The Healthy Workplaces, Healthy Families Act of 2014 (AB 1522) requires eligible employers to provide a minimum of three days (24 hours) of paid sick leave per 12-month period. This ensures that employees can take time off for their own illness or to care for a family member without losing income.

Minimum Wage

While not a traditional “benefit,” California has a higher minimum wage compared to the federal standard. Employers must comply with the state’s minimum wage requirements, providing employees with a baseline level of compensation.

Workers’ Compensation

California requires employers to provide workers’ compensation insurance to cover medical expenses and lost wages for employees who suffer work-related injuries or illnesses. This is a crucial benefit that protects both business owners and workers in the event of workplace accidents.

Unemployment Insurance

Employers in California are required to contribute to the state’s unemployment insurance program. This program provides financial assistance to employees who lose their jobs through no fault of their own. The employee must have a social security number and Employment Development Department (EDD) customer account number.

After applying for unemployment benefits on the website, the person needs to confirm their eligibility for these benefits every two weeks by logging into their account on the EDD portal.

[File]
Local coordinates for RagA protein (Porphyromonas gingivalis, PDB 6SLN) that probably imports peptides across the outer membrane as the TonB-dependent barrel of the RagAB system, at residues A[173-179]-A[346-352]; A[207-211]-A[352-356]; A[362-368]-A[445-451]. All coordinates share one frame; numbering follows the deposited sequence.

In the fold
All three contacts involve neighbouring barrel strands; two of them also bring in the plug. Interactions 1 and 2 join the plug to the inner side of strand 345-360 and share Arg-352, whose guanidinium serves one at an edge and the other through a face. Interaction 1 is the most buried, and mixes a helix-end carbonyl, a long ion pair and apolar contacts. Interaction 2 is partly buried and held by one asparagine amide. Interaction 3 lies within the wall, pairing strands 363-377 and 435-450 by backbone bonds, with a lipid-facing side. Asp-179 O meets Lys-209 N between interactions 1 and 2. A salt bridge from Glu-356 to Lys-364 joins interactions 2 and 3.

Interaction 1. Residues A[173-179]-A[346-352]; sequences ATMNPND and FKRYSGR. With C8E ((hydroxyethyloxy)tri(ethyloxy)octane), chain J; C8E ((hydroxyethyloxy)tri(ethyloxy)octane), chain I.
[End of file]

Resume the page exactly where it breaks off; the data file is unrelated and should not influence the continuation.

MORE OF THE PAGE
Crime Victim Leave

Crime Victim Leave is a mandatory benefit in California under Assembly Bill 2922, and it covers situations such as being a victim of sexual assault. California law provides certain rights and protections for employees who are victims of crimes, including sexual assault, and employers are required to provide leave to such individuals.

Time Off for Voting

California law allows employees to take up to two hours of paid time off to vote if they do not have sufficient time outside of working hours to vote. Employers must post notices about this right at least 10 days before a statewide election.

Jury Duty Leave

Employers in California are required to provide leave for employees who are summoned for jury duty. While employers are not required to pay employees during their time on jury duty, they cannot penalize employees for serving on a jury.

Employers must also comply with various disclosure and employer notice requirements. This includes providing information about the terms and conditions of employment, safety and health regulations, and other relevant workplace policies.